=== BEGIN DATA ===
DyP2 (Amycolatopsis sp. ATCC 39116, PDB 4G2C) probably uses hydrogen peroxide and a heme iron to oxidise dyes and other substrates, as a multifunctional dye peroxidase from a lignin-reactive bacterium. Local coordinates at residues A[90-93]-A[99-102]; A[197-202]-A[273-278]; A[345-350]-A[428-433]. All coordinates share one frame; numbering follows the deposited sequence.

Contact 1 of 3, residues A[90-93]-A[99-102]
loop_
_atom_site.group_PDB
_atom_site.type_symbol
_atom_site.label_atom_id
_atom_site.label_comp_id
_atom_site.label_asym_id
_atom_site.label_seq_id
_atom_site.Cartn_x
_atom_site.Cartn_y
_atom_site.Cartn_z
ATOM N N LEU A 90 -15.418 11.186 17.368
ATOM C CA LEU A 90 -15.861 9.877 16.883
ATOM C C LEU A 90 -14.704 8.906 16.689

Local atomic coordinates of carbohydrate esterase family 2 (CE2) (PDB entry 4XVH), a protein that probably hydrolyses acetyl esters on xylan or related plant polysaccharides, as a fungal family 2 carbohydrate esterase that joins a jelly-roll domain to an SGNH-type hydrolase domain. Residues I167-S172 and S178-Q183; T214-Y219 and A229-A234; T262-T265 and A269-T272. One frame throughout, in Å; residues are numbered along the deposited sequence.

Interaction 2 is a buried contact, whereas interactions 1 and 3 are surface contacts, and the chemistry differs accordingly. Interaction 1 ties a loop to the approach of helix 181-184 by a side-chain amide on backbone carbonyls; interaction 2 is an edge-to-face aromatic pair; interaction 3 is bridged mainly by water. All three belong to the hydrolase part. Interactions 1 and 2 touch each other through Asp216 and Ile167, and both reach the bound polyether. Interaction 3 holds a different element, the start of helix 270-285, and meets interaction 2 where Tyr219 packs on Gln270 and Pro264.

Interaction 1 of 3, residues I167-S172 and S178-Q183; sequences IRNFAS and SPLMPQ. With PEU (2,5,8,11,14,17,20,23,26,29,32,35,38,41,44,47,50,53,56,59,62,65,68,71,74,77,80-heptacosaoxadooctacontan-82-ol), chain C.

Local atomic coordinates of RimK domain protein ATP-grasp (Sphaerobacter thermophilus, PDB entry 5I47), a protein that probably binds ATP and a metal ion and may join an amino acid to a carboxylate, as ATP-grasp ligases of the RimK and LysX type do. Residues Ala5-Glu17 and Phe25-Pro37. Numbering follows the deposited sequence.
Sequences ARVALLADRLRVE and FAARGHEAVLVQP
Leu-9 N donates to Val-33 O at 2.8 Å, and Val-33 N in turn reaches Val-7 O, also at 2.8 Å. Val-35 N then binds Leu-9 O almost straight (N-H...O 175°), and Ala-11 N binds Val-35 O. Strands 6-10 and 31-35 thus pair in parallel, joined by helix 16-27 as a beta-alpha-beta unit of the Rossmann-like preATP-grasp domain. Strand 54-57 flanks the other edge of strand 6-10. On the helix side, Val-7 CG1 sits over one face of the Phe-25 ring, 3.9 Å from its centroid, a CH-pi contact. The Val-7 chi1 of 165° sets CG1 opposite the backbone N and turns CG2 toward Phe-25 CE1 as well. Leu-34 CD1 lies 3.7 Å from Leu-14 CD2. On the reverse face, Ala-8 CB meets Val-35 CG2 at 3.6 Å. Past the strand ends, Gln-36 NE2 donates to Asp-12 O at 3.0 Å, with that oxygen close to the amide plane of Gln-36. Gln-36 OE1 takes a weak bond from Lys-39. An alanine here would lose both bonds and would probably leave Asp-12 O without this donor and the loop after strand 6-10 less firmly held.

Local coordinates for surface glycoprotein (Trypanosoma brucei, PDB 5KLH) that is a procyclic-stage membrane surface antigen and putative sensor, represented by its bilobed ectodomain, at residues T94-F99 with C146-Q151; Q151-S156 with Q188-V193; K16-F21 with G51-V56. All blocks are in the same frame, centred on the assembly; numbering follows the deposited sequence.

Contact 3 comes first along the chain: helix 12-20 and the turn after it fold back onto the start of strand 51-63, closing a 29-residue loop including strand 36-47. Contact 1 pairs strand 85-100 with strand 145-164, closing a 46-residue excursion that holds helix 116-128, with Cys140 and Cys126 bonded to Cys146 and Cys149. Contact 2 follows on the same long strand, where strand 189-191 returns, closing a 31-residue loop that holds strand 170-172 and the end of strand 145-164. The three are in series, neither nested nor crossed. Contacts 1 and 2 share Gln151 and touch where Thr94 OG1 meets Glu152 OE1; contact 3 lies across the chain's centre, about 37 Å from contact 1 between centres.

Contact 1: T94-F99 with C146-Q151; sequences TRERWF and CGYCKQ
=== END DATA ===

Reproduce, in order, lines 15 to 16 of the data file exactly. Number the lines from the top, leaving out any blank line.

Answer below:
ATOM C C LEU A 90 -14.704 8.906 16.689

Local atomic coordinates of carbohydrate esterase family 2 (CE2) (PDB entry 4XVH), a protein that probably hydrolyses acetyl esters on xylan or related plant polysaccharides, as a fungal family 2 carbohydrate esterase that joins a jelly-roll domain to an SGNH-type hydrolase domain. Residues I167-S172 and S178-Q183; T214-Y219 and A229-A234; T262-T265 and A269-T272. One frame throughout, in Å; residues are numbered along the deposited sequence.